More than a thousand people employed across various charity organisations in the UK are reportedly paid an annual remuneration that runs into six figures. These salaries are said to be paid by voluntary organisations dependent on donations, endowments or public funding.
According to an analysis by The Times that scrutinised executive pay at Britain's 1,000 highest-earning general-purpose charities:
- Annually, 1,080 executives across 390 organisations receive salaries of at least £100,000 (€137,812, $149,524)
- In some cases, executive pay has soared even though income or donations have reduced
- In 2014, a director at a regional theatre received more than £340,000
- An executive heading a government-funded think tank was paid more than £500,000
- About 11 executives at a planned parenthood charity received an average salary of £144,090
- About 277 staff earned more than the prime minister's salary of £142,500 a year
- Around 12 executives earned more than £300,000 a year
- The highest salary was paid by Britain's largest mental healthcare provider — St Andrew's Healthcare. Philip Sugarman, its outgoing chief executive was paid £751,000 in 2014 including a £389,000 payment in lieu of notice. Besides, 64 of its employees earn more than £100,000, which is far more than the average £20,000 that charity employees are paid.
- WomanCare Global, a reproductive health organisation, was the highest paying general charity. Of the £6.5m income it earned, the charity spent more than 18% on salaries of more than £100,000.
- Huge salaries were also being paid by relatively small charities such as Caudwell Children, a charity that works with disabled children in poverty. Of the £6.2m it earned in 2014, it paid its top employee more than £230,000. Its best-paid employee turned out to be the charity's chief executive — Trudi Beswick. However, a spokesman for Caudwell Children said, "the salaries of the administrative team including the chief executive do not come from general public donations".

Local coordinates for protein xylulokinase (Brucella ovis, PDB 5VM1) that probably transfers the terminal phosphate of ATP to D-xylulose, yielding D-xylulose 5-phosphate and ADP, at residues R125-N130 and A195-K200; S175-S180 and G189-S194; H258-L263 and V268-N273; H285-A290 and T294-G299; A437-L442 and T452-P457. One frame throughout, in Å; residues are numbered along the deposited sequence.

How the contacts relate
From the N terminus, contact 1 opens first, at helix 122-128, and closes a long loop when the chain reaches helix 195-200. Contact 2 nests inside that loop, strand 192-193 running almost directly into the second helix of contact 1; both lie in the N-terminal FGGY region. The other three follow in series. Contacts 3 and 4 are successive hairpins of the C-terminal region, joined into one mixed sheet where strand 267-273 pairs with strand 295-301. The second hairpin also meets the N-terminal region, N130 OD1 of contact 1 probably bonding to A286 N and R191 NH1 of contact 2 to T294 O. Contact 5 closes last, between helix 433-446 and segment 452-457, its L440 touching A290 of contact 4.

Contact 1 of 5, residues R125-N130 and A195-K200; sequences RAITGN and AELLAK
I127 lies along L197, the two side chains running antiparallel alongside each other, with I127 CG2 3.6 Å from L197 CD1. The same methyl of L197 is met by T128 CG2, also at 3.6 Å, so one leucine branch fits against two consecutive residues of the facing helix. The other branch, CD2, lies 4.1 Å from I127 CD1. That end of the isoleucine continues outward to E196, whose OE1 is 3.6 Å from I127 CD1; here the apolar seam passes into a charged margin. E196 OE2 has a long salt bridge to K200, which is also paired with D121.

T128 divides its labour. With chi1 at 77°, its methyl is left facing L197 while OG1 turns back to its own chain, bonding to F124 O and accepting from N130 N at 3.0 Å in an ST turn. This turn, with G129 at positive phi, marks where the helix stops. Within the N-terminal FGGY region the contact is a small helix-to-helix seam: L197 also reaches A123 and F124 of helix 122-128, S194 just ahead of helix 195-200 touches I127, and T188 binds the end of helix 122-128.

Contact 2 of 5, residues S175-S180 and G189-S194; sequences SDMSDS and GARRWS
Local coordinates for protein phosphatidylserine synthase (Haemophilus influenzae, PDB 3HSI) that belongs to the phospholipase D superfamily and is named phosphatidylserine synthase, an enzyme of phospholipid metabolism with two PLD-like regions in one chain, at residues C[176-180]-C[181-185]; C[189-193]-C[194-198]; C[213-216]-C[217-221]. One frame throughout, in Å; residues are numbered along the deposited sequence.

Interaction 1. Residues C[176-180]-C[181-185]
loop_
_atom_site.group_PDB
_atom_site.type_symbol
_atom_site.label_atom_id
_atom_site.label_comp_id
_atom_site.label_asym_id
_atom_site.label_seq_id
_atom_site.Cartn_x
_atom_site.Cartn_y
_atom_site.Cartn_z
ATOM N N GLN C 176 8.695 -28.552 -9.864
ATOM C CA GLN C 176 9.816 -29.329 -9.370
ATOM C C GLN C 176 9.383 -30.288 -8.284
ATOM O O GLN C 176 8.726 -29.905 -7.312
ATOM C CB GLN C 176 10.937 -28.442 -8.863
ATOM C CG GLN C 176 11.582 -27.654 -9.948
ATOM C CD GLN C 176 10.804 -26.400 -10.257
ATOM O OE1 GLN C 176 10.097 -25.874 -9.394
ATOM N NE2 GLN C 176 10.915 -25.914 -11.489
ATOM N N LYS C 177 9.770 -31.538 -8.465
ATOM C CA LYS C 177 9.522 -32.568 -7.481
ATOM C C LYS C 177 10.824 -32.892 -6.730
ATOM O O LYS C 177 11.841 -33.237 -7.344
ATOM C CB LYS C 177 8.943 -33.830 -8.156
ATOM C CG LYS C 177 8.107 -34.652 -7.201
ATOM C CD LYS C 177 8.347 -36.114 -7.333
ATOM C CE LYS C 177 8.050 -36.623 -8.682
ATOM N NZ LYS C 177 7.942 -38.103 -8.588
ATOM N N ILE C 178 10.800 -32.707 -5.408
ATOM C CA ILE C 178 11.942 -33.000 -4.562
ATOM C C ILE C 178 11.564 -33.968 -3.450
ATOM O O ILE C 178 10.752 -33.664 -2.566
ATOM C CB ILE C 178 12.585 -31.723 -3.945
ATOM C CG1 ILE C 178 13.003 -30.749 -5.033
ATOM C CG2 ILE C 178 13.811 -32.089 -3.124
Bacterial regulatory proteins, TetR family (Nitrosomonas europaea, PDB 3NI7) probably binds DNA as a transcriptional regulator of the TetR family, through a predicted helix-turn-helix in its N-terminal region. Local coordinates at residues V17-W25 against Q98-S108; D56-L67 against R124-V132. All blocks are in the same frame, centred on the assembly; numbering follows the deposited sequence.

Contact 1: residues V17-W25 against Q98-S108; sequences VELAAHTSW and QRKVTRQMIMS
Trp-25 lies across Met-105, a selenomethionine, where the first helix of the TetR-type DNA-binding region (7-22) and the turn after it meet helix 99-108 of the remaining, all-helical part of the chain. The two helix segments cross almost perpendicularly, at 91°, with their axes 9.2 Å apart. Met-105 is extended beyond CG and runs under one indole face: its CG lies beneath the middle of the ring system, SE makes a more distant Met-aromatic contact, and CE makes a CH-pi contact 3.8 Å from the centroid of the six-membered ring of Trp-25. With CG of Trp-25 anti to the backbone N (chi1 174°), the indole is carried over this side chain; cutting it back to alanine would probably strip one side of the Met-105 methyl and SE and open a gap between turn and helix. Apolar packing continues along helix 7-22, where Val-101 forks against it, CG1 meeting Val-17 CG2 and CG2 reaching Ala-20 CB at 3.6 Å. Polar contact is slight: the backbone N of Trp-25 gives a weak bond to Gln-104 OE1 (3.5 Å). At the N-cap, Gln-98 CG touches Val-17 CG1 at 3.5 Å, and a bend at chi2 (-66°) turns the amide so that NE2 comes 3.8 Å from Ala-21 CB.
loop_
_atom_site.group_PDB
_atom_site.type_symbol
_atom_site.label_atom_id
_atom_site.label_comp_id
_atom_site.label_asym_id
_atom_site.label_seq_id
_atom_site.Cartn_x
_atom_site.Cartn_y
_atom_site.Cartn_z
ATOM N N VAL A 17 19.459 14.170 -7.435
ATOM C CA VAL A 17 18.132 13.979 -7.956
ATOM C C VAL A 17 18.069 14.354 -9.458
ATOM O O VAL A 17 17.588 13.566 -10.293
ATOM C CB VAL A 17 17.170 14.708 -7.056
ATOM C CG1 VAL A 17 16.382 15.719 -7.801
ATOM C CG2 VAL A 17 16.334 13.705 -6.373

Not only did the analysis indicate that some executives enjoyed pay packages that were hugely out of proportion to their peers, it also suggested that many charities were operating contrary to the guidelines on executive pay laid down by the National Council of Voluntary Organisations.
William Shawcross, the chairman of the Charity Commission warned that the charities must be able to provide convincing explanations regarding paying such high salaries or risk losing public trust, the report said.
In 2013, top UK charities defended their executives' £100,000 salaries arguing the money is necessary to attract the best people for the job.
The Times report quoted Bernard Jenkin, the chairman of the Commons public administration and constitutional affairs committee, as saying, "The charitable sector needs to guard against an arms race in top salaries. There comes a point where a salary does not look charitable."